Much needed 1.25” of rain this morning. Some soybeans are being sprayed with fungicides and insecticides. Corn spraying is finished for now. Several mornings this week had fog and heavy dew. Will be watching for disease to develop in the corn.

 
Region 3
07/27/2023, United States
Russ Higgins

It’s hot! Temperatures exceeding 90 degrees for consecutive days in NE Illinois. Despite the ambient temperature both corn and soy fields are holding up well, but additional rainfall would be welcome. Most corn fields are at or near R3, the milk stage. Some ears have visible aborted kernels at the ear tip. There has been minimal to no leaf disease in corn fields that I have visited, but plan on staying diligent and listening to local reports and regional reporting resources including the Corn ipmPIPE for Tar Spot https://corn.ipmpipe.org/tarspot/ to be aware of areas where crop disease has been detected. The soy crop has responded to recent rains with increases in vegetative growth and most fields are at or near R3 or Beginning pod. When scouting fields, it is still not too late to look for symptomology of herbicide damage in fields.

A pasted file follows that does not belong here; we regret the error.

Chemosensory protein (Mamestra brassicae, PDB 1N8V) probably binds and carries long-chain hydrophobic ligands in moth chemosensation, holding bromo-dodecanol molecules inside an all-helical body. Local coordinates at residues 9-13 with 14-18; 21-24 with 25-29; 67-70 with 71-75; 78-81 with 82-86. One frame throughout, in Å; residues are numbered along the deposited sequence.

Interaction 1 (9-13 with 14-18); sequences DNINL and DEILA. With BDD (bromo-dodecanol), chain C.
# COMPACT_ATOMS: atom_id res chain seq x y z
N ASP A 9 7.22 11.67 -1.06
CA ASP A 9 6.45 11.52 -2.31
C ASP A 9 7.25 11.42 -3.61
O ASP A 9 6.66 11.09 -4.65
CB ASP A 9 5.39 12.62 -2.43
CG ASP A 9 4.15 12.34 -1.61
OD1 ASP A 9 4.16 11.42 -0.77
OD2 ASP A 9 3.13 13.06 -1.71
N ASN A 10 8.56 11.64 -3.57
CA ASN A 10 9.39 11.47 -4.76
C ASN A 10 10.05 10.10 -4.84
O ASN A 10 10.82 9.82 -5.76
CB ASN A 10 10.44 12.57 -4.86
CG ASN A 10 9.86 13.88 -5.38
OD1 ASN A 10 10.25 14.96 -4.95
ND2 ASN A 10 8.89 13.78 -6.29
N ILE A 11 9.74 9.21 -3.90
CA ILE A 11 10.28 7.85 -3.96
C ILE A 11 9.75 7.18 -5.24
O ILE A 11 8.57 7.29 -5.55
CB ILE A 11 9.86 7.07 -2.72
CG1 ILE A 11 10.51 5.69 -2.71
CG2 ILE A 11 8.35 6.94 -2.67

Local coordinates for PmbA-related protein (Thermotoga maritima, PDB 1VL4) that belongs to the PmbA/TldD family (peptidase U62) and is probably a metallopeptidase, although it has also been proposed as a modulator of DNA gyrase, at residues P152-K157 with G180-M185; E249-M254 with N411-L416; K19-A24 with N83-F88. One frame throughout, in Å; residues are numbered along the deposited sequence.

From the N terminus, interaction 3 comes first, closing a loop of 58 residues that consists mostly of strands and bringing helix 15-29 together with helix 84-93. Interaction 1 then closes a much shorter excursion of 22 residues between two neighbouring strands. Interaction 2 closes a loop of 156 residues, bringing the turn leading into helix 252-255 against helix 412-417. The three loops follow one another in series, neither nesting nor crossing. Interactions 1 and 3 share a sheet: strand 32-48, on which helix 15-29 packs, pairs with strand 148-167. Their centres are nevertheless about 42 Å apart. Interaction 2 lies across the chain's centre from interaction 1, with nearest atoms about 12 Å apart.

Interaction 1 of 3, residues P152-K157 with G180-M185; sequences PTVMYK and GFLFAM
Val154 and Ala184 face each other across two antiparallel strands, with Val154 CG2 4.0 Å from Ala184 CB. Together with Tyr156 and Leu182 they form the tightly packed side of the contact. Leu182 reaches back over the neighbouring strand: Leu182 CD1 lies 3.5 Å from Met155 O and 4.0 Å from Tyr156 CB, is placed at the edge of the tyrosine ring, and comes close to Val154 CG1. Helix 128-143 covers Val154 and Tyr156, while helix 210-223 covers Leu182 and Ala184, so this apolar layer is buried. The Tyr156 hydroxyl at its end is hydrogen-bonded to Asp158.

Region 3
07/21/2023, McLean
Karen Corrigan

Crop is moving along. The high temperature next week are going to be tough with no moisture in the forecast. Corn stalks have moved the potassium from the lower nodes towards the ears, weakening stalks.

 
Region 3
07/20/2023, United States
Russ Higgins